Lemme tell ya, when your livelihood is truly connected to Mother Earth, it’s easy to obsess over the weather.
Go into town and everyone wants to know just how much rain you got last week or last night. How your grass is growing. We compare, we talk, we worry. There are days the clouds look ominous. We close all the windows and prepare for the power to go out. And it misses us. Meanwhile, just across the road, lightning and thunder and no power and buckets and buckets of rain fall down. The National Weather Service and Wunderground are the sites you go to most. Seriously, I visit them more than Facebook!
Weather is an important part of life out here. So, much to our surprise, we went camping with family friends and came back to 1.3 inches of rain. We left hoping a bolt of lightning wouldn’t hit and burn everything to a crisp. We came back and it was cooler, greener. Even the sunflowers are starting to sprout up along the roads. Then, that next day, we had another .2 of rain (2 tenths or 2/10″ if you need some direction on measurements). I busted out my rainboots and we splashed in puddles and stood in awe of a double rainbow. That’s a big deal!
Wait. Rain in July and August? Why is that news? In New Mexico, we get these really neat weather patterns from mid-June through August called “monsoons”. These are days where the ground temperature is so hot and the upper atmosphere is so cool, they basically clash and make rain. That’s a reeeeealllly general idea but here’s a better explanation. The afternoons are hard to plan around because you’ll never know if it’s going to rain or just stay cloudy. But this monsoonal moisture is what we look forward to on the ranch and the Southwest. It means that the cattle will have green grass. That our underground wells and aquifers might get a little relief from our pumping. That I don’t have to wash my car. Sunflowers pop up out of nowhere, birds come back around looking for bugs. The frogs are croaking loud in the earthen dams and random creeks. It also means bugs reappear, too, but when you’re in a drought, it’s a welcome sign that things are alive.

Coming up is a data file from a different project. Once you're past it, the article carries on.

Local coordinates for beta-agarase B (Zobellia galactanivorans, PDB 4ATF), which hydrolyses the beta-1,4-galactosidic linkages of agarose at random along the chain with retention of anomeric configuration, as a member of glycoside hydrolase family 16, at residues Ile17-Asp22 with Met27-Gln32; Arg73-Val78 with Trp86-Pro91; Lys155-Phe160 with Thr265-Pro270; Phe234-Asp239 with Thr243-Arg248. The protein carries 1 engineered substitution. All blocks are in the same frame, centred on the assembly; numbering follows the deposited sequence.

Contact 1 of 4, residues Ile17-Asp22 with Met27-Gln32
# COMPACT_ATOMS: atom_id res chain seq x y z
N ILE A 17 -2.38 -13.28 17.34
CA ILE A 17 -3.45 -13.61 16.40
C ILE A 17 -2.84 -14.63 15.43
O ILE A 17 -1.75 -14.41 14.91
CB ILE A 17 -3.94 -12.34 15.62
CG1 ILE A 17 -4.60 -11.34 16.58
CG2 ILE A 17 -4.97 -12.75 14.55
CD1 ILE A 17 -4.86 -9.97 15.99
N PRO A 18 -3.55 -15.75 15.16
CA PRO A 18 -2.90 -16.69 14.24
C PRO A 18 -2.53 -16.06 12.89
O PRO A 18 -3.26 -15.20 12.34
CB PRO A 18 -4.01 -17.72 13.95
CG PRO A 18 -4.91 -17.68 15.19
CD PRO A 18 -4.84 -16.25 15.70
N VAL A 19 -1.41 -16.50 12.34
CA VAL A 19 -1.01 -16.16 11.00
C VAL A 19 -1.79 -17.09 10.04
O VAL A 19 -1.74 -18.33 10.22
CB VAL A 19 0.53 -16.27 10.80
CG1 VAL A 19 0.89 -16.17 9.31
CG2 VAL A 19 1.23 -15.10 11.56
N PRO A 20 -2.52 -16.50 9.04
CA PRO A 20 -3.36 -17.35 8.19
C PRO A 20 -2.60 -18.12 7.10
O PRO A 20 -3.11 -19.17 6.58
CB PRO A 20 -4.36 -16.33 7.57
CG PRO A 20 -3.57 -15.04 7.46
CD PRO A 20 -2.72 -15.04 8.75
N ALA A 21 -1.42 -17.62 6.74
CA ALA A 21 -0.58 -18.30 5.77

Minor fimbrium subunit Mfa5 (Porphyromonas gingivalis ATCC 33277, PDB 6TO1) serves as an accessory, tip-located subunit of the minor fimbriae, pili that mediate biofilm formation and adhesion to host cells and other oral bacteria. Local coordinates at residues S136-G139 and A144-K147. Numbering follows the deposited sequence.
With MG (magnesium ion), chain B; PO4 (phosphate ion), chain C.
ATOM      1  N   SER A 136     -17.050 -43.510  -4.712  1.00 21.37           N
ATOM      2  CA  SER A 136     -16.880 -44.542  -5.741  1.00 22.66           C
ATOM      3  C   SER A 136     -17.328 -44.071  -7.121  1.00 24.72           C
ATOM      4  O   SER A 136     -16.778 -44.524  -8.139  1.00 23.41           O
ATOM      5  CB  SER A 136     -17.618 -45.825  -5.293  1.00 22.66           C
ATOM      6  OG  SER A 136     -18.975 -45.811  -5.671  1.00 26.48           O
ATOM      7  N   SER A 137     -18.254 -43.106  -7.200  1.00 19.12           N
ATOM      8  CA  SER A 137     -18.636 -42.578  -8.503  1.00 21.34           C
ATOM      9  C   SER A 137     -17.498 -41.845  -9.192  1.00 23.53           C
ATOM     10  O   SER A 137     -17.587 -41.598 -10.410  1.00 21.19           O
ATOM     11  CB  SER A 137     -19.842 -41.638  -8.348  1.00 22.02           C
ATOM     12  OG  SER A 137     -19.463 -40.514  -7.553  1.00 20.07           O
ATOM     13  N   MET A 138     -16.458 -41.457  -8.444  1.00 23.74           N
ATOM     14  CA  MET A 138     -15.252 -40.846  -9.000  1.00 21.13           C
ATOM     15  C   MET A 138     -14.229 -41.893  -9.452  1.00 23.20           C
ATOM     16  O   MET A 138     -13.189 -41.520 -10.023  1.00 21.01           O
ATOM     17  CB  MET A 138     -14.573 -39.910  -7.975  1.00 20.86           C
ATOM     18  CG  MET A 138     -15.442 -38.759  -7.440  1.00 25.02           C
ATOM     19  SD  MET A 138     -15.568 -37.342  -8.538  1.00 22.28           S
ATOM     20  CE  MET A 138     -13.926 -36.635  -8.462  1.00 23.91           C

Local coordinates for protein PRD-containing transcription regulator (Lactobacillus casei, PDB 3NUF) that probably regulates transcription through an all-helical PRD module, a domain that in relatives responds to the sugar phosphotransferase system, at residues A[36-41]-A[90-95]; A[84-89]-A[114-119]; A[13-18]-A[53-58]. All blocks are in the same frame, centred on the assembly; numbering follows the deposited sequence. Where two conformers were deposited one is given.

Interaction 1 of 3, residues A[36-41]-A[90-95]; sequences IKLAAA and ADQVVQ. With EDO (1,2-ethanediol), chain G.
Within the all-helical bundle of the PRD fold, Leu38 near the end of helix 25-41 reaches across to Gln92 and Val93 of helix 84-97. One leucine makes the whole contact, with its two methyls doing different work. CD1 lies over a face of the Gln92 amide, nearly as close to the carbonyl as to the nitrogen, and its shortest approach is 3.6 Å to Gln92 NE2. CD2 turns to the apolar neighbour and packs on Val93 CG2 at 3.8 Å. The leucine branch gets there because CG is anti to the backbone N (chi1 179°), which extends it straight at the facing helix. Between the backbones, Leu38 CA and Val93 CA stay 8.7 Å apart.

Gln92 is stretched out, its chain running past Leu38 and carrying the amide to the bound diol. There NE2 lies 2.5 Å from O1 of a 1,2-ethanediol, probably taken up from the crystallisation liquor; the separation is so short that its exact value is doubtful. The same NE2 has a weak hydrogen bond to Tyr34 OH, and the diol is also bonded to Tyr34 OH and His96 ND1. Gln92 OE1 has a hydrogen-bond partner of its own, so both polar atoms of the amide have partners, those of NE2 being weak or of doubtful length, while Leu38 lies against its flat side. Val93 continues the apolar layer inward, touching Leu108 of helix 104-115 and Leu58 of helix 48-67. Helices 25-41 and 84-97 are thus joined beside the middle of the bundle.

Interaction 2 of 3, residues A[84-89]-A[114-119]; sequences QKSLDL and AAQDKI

There is such a thing as having too much rain but beggars can’t be choosers and I’d have to get someone from the Extension Office to explain it.
One of my favorite Cowboy Poets (well, the only one I can actually name) is Baxter Black. His articles are printed all over the place and he even has some books and CD’s out! One of his poems, I just happened to see in this month’s Progressive Cattleman is titled Feast or Famine. Instead of pictures today, I leave you with Mr. Black reading his poem. I think it explains exactly how we feel about rain on the ranch. Enjoy!